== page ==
Marian Bantjes is a designer, typographer, writer and illustrator working internationally from her base on a small island off the west coast of Canada, near Vancouver. Bantjes has achieved international prominence as an individual with a recognisable personal signature that shines through all her work, from intensely commercial work for brands anxious to capture the decorative Zeitgeist, to equally intense personal gestures; from collaborations (with Stefan Sagmeister, Pentagram and other celebrated designers) to commissions for magazine and time-consuming pro bono projects.
She started working as a book typesetter in 1984 and opened her own design firm in 1994 employing up to 12 people. In 2003, she left all of that behind to begin an experiment in following love instead of money, by doing work that was highly personal. At the same time she began writing for the design weblog "Speak Up", and her cheeky but thoughtful articles soon gained her recognition in the blogosphere.
Marian’s art and design crosses boundaries of time, style and technology. She is known for her detailed and lovingly precise vector art, her obsessive hand work, her patterning and ornament. Often hired to create custom type for magazines, advertising and special projects, Marian’s work has an underlying structure and formality that frames its organic, fluid nature. It is these combinations and juxtapositions that draw the interest of such a wide variety of designers and typographers, from experienced formalists to young students.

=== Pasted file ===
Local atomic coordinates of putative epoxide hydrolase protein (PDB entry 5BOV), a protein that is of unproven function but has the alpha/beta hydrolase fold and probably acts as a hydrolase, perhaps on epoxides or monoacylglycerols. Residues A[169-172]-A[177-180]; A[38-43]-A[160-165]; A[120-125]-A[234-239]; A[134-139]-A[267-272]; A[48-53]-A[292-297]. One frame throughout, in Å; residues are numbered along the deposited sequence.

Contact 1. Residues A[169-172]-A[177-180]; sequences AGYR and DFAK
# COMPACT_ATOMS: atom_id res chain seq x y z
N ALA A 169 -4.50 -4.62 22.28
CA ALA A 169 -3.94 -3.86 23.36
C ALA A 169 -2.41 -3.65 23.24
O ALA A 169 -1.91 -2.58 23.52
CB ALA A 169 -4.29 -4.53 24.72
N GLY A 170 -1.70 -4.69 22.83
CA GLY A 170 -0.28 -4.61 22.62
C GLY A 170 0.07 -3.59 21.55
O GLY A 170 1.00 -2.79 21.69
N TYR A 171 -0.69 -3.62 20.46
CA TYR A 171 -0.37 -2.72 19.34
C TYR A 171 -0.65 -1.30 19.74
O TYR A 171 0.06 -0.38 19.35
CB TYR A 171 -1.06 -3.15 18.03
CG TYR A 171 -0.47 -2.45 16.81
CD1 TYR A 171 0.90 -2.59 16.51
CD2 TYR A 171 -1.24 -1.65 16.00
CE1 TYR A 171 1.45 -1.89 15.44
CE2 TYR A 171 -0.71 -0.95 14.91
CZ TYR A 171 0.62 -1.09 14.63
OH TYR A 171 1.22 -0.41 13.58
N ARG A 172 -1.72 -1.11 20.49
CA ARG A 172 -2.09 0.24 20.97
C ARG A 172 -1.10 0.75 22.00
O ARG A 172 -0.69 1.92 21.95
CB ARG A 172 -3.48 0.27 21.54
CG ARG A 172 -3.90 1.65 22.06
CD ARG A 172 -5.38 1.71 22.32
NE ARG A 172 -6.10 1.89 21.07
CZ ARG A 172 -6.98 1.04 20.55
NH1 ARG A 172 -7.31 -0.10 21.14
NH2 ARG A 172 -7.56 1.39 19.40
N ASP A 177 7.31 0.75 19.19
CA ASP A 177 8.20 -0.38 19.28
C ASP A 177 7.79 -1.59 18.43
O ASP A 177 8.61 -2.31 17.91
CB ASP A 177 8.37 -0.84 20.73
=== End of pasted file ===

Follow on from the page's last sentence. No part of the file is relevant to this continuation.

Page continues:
Her 2010 book “I Wonder" is an exploration of the marriage of word and image, written and illuminated by herself throughout, it is alternately mysterious, thoughtful, personal and funny.
She also teaches typography through the Emily Carr Institute in Vancouver.
"I can remember scribbling on walls … probably when I was two or three. I remember a book with little drawings in the margins, one of which was of some beetles (and this is how I imagined The Beatles, as a band of beetles like the drawings in the book). When my mother died, I reclaimed a package of old drawings and writings, and was overjoyed to see them again." -Bantjes, on being asked what her earliest graphic memory was.
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